The .338 Lapua Magnum

By Chuck Hawks

The .338 Lapua Magnum dates back to 1983 when it originated as a U.S. military project. The design goal was a 250 grain bullet at 3000 fps. Early experiments conducted by Research Armament Company in the U.S. used a necked down .416 Rigby case, but the ultimate version of the 8.58x71mm (.338 Lapua) is based on a new and unique case.

In 1987 Lapua of Finland commercialized the cartridge that now bears its name and secured CIP approval. (CIP is the European equivalent of SAAMI in the U.S.) The cartridge caught the attention of Scandinavian moose hunters, and today Lapua and Norma of Sweden produce factory loaded ammunition in .338 Lapua. Commercial cases use Boxer primers and can be reloaded. Dakota and Sako offer rifles in .338 Lapua.

The .338 Lapua Magnum uses a large but conventional rimless bottleneck case. It has a rim diameter of .588", a base diameter of .587", and a shoulder diameter of .544". The shoulder angle is slightly more than 25 degrees. Maximum case length is 2.724" and the overall cartridge length is 3.681". Bullet size is .338". It is an impressive looking cartridge.

Lapua factory loads drive a 250 grain Lock Base soft point bullet at a MV of 2974 fps, or a 275 grain A-Frame bullet at a MV of 2581 fps. The 8.58x71mm military load uses a 250 grain spitzer-boat tail FMJ bullet at a MV of 2950 fps with muzzle energy (ME) of 4830 ft. lbs. This round is considered effective for sniping at 1500 meters.

I have seen reloading data that indicates that a 250 grain bullet can indeed be driven at a MV of 3000 fps with ME of 4995 ft. lbs. from the .338 Lapua. A quick look at the "Rifle Trajectory Table" shows that such a load using the Nosler 250 grain Partition bullet (BC .473) would have a maximum point blank range (+/- 3") of 298 yards, similar to the .300 Rem. Ultra Mag or .300 Weatherby Magnum shooting 200 grain bullets at similar velocity.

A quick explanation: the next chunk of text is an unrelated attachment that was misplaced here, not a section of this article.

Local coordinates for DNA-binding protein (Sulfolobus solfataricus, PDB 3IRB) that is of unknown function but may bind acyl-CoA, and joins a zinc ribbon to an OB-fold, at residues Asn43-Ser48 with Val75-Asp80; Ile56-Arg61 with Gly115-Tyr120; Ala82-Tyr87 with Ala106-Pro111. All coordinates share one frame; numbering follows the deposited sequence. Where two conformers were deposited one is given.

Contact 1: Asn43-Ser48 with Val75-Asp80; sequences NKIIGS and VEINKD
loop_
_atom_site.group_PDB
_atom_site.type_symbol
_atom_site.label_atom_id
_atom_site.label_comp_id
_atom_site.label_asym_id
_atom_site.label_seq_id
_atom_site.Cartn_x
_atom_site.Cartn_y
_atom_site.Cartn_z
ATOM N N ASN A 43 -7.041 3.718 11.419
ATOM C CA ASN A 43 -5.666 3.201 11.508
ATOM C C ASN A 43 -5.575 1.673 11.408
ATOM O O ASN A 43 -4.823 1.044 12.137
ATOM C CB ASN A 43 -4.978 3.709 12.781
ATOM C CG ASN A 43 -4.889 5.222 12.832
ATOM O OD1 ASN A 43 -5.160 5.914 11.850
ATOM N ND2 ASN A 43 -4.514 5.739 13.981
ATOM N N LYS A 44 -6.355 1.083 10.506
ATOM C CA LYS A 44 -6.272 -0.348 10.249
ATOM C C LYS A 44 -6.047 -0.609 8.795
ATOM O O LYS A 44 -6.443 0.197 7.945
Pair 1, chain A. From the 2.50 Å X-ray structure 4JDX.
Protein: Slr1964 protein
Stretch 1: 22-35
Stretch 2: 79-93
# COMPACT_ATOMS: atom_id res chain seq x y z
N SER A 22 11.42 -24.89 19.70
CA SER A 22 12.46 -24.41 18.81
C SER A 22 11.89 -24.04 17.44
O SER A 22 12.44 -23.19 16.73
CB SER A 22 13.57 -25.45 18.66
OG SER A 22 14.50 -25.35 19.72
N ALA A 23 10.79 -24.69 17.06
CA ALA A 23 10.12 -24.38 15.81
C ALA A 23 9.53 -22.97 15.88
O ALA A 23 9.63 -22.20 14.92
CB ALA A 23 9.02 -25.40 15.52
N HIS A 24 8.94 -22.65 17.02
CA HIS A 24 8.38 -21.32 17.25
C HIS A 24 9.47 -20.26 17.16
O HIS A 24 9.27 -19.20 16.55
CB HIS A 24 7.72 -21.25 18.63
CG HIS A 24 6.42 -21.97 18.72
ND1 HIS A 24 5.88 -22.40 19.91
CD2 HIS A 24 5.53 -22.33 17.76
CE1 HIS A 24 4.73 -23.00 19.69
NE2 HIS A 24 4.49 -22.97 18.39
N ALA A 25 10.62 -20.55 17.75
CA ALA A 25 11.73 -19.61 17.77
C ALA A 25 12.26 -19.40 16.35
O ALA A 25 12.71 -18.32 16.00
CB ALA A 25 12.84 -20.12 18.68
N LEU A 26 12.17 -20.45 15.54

According to the fifth edition of the Hornady Handbook of Cartridge Reloading (which is more conservative than some) a 225 grain Hornady Spire Point hunting bullet can be driven at a MV of 2500 fps by 80.7 grains of Winchester WMR powder, or to a MV of 3000 fps by a maximum load of 95.4 grains of WMR. The ME of the latter load is 4496 ft. lbs. At 200 yards the energy is an impressive 3212 ft. lbs., and at 400 yards the retained energy amounts to 2236 ft. lbs. Zero that load at 300 yards and the trajectory looks like this: +3.5" at 100 yards, +4.6" at 200 yards, 0 at 300 yards, and -11.1" at 400 yards. (Hornady figures taken from the 24.5" barrel of a Sako 995 rifle.)

The recoil and muzzle blast of a .338 Lapua Magnum rifle shooting a 225 grain bullet at a MV of 3000 fps is fierce. According to the "Rifle Recoil Table" the shooter with a 9.5 pound rifle is looking at 37.2 ft. lbs. of recoil energy. Loads with heavier bullets will kick even more. It is strongly recommended that any .338 Lapua rifle be equipped with an efficient muzzle brake, and that the rifle be fired only when the shooter is wearing maximum hearing protection.

There is no doubt that the .338 Lapua Magnum delivers terrific energy at long ranges. The "Maximum Optimal Ranges for Big Game" table shows that the .338 Lapua can take 1000 pound animals at ranges in excess of 400 yards. (The actual range is 442 yards.) Whether anyone is ever justified in shooting at heavy game at such ranges is another question.

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Copyright 2003, 2012 by Chuck Hawks. All rights reserved.